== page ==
How Does the Rear Door Alert Work on Our 2020 Hyundai Palisade?

2020 Hyundai Palisade second row captain's seats 2020 Hyundai Palisade | photo by Christian Lantry

One small but welcome byproduct of declaring’s Best of 2020 winner as the Hyundai Palisade, a three-row SUV, is that we chose a vehicle built for road trips just a few months before a pandemic made them practically indispensable. We’ve whiled away countless hours behind the wheel ferrying ourselves and our families to such distant and exotic Illinois locales as Schaumburg and Calumet City. (It’s amazing what kind of mileage you can put on a car just going between Chicagoland suburbs.) Most of the time, these trips are uneventful — but on our pre-COVID-19 mileage drive to Toronto, we had the opportunity to see firsthand how effective Hyundai’s Rear Occupant Alert System can be.

Related: Hyundai Blue Link: Hits and Misses on the 2020 Palisade

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2020 Hyundai Palisade Limited
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2020 Hyundai Palisade Limited
32,814 mi.
$43,499 $1,500 price drop
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The point of the Rear Occupant Alert System is to alert drivers getting out of their car that someone may still be in the second row. Perhaps the biggest catalyst for the technology is children suffering from in-car heatstroke, a danger that prompted the Helping Overcome Trauma for Children Alone in Rear Seats Act in 2017. Such legislation would mandate all new passenger vehicles be equipped with a child safety alert system that would provide audio and visual warnings both inside and outside the vehicle. The Hot Cars Act passed the U.S. House of Representatives in July as part of a larger bill, but automakers have separately agreed to mandate rear door alerts on all cars by the 2025 model year.

This isn’t brand-new technology, in other words; GM’s Rear Seat Reminder and Nissan’s Rear Door Alert system both beat Hyundai to the punch. But it’s becoming increasingly common. Hyundai and affiliated automaker Kia have two such systems under the Rear Occupant Alert System umbrella: One is the simpler Rear Occupant Alert, which detects if a rear door was opened or closed before the car was started, then reminds the driver to check the backseat via a message on the instrument cluster when you’re getting out. That system is standard on the SE and SEL trims of the Palisade for 2020.

But we own a 2020 Palisade Limited, and our SUV comes standard with the more advanced Ultrasonic Rear Occupant Alert (it’s optional on the SEL). In addition to the door logic of the standard ROA, an ultrasonic sensor is added that can detect movement in the second-row seats. (It wasn’t immediately clear if it does anything for movement in the third row.) If the system detects movement after a driver has closed the car and locked the doors, it honks the horn — and if you have an active subscription, downloaded the smartphone app and enabled push notifications from Hyundai’s Blue Link telematics system, it also sends an alert to the driver’s smartphone. Over and over and over again.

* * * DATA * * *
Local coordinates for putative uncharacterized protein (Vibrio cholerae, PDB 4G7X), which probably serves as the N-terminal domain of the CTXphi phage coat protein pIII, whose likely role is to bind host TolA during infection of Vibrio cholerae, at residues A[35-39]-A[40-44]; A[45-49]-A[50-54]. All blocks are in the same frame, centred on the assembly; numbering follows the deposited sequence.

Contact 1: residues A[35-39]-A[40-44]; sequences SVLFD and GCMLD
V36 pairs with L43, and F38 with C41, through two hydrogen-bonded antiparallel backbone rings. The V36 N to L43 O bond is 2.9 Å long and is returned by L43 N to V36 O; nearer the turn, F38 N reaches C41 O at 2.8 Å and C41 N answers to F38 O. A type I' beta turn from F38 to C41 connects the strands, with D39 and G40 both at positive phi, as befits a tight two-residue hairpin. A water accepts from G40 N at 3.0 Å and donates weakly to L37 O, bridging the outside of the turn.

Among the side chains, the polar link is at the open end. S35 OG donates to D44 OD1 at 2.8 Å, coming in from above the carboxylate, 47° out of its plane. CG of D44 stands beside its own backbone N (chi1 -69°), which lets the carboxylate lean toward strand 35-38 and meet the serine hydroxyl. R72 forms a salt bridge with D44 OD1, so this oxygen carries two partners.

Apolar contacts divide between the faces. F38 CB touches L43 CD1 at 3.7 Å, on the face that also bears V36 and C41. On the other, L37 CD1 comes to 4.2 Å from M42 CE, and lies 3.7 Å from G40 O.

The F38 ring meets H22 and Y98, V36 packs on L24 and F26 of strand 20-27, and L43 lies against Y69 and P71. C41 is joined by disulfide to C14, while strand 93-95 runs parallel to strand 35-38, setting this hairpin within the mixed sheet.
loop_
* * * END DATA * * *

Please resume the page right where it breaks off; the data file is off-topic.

Out to Lunch (No, Really)

We have staffer Brian Normile’s faithful canine companion, Gus, to thank for this discovery. Stopping for lunch at an Arby’s in Charlotte, Mich., on our way to see “Cats” in Canada, we parked the Palisade, left Gus in the car and went in for lunch. (Again, this was in February, before widespread COVID-19 restrictions.) As soon as we’d ordered and sat down, the car alarm went off. To deactivate the alarm, I held the door lock button on the key fob. Problem solved.

Except that the sensor kept detecting Gus’ presence despite the Palisade’s owner’s manual suggesting blankets for a rear passenger might prevent it from working. It’s no stretch of the imagination to say Gus is not the world’s busiest body, but even the calmest of dog breaths cloaked under warm cloth could not stop the alarm. The manual says the horn “will activate for about 25 seconds. If the system continues to detect a movement, the alert operates up to eight times.” I never let it last that long, opting instead to hit the fob every two minutes through my lunch.

More than 200 miles away, meanwhile, Senior Research Editor Mike Hanley was trying to focus on the chaotic joy of a child’s soccer game when the alerts started pouring in via the MyHyundai app:

MyHundai app Rear Door Alert notifications MyHyundai Rear Occupant Alert System notifications | photo by Mike Hanley

The bad news for Mike is that we did not turn off the alert before exiting the car for lunch. The good news for everyone, at Mike’s expense, is that you can do just that: In the center LCD display of the instrument panel, go to User Settings, then Convenience, then Rear Occupant Alert to activate or deactivate the system as desired. Deactivating will not only prevent the alarm going off every two minutes, but it will also stop the flow of alerts from Blue Link if your phone is connected to a Hyundai account.

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It seems ridiculous at first glance, of course, because of then-freezing temperatures and the fact that one can only spend so much time eating at an Arby’s. But Gus’ plight is also a reminder that the Rear Occupant Alert System is there for a reason, and heatstroke can happen even on temperate days when the weather outside isn’t so frightful. Thankfully, Hyundai’s system works well — for human and canine cargo alike.’s Editorial department is your source for automotive news and reviews. In line with’s long-standing ethics policy, editors and reviewers don’t accept gifts or free trips from automakers. The Editorial department is independent of’s advertising, sales and sponsored content departments.

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